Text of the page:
When I was first thinking about this series, I remembered one of my college roommates (L) grew up on a small dairy farm in WI, and that her family had switched from conventional to organic. L graciously agreed to answer my questions for this article, and we recently had a lively discussion about organic dairy farming.
For L., the biggest difference between conventional and organic farming are the rules around pesticide, antibiotic, and hormone use. An organic farm cannot give antibiotics to a cow for an infection and then return to using her milk (even once the antibiotics are out of her system). Instead, the organic farmer focuses on preventing the animal from becoming ill in the first place through good nutrition practices, and treats them with natural approaches if they become ill. Standard vaccinations are allowed, though (1). Not surprisingly, the organic farmer is also not allowed to give the cows hormonal shots to induce milk let down (oxytocin) or to induce fertility for breeding (GnRH). Even pest control must be organic or natural, with rare exceptions (1). Finally, L. noted that the USDA’s “Pasture Rule” requires organic cattle 6 months and older to obtain a substantial portion of their nutrition from grazing (USDA’s pasture rule also requires cattle to graze on pastureland during the grazing season, or at least 120 days per year, and have year-round access to the outdoors (2)). Conventional farms are not bound by these rules, and may not necessarily pasture their animals.
The pasture rule mention segued into a discussion of the benefit of organic for animal health and welfare. L. thought “…the overall health of the cow is better being organic. Too many antibiotics and other hormones aren’t really good for anyone. Keeping their immune system up is beneficial. A happy cow is outdoors and grazing, getting plenty of exercise and sunshine. Being confined to concrete and never having access to pasture is typical of big conventional farms…. I don’t agree with that.” She also suggested that organic dairy cows live longer, citing a 12 year old cow on her farm who was still “going strong”, while conventional factory-farmed cows usually lived about half that long.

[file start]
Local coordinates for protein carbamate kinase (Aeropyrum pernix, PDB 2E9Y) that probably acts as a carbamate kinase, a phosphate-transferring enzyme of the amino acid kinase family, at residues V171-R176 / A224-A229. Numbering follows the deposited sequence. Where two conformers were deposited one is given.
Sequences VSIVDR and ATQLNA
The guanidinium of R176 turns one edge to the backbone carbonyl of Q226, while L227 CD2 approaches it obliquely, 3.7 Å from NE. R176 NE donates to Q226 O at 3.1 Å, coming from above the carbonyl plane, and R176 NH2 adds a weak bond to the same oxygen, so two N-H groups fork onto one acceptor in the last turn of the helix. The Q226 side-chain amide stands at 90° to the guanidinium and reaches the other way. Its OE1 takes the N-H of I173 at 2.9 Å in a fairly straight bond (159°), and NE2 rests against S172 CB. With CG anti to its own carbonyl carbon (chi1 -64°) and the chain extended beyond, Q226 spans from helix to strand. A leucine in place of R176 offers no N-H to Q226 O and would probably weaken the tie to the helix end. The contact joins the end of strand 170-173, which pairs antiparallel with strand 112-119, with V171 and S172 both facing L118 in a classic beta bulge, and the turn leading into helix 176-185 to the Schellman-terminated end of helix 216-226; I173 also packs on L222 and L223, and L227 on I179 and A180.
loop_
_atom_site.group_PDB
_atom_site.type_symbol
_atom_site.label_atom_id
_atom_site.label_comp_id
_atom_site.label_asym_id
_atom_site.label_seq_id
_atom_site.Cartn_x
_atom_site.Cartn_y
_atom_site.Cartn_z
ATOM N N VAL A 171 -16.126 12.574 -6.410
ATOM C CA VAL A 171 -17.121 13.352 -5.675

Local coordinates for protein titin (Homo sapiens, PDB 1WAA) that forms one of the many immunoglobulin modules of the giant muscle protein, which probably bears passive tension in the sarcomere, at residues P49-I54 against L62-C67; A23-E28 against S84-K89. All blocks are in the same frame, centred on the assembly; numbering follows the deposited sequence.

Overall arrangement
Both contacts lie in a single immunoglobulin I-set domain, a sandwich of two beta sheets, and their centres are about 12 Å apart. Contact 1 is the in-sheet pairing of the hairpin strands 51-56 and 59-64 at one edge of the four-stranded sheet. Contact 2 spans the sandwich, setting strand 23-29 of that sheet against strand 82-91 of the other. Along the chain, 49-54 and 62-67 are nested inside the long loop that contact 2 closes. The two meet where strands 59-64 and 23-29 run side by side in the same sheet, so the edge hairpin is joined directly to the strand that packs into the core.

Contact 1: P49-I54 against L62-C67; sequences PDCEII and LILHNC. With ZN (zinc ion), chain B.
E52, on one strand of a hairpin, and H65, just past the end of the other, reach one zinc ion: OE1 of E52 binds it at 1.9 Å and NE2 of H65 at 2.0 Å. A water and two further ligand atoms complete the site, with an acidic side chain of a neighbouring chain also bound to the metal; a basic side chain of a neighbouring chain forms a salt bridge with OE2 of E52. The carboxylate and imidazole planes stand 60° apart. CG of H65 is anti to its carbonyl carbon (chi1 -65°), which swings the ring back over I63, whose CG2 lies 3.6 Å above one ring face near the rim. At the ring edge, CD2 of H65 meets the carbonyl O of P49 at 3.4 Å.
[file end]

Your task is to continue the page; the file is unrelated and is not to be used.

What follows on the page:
Finally, we turned to the benefits and drawbacks to the farmer. On the drawbacks side, L. noted that the extensive documentation of animal feed, crop plans, and inputs for the land becomes a bit overwhelming. For instance, in addition to the documentation L. mentioned, the Pasture Rule also requires having a “pasture management plan” in place and certifying that the animal bedding is organic (2)). The cost of feed for organic dairy farming is also higher, since the feed must also be certified organic. However, in compensation for this hassle, organic milk prices are much higher. L’s parents switched from conventional to organic farming about two decades ago. At that time, as L. recalled, 100 lbs (about 11.6 gallons) of milk yielded just $9 for the conventional dairy farmer, while the same amount of organic milk was worth upwards of $20. The premium for organic milk is still strong. In April 2017, the current conventional milk prices were less than half what organic farmers had received on average during the past year (4).
My conclusion? While there may or may not be benefits for the consumer from drinking organic milk, there are definite benefits for the farmer–and also for the cows.
(1) eCFR Code of Federal Regulations. §205.603 Synthetic substances allowed for use in organic livestock production. https://www.ecfr.gov/cgi-bin/text-idx?c=ecfr&SID=9874504b6f1025eb0e6b67cadf9d3b40&rgn=div6&view=text&node=7:184.108.40.206.32.7&idno=7#se7.3.205_1603
(2) Pasture for Organic Ruminant Livestock: Understanding and Implementing the National Organic Program (NOP) Pasture Rule. 2011. https://www.ams.usda.gov/sites/default/files/media/NOP-UnderstandingOrganicPastureRule.pdf
(3) Dairy Cattle Information. https://www.livestockexpo.org/images/Education/Dairy09.pdf
(4) CoBank Report: Organic dairy has room to grow. Western Farm Press. August 2017. http://www.westernfarmpress.com/dairy/cobank-report-organic-dairy-has-room-grow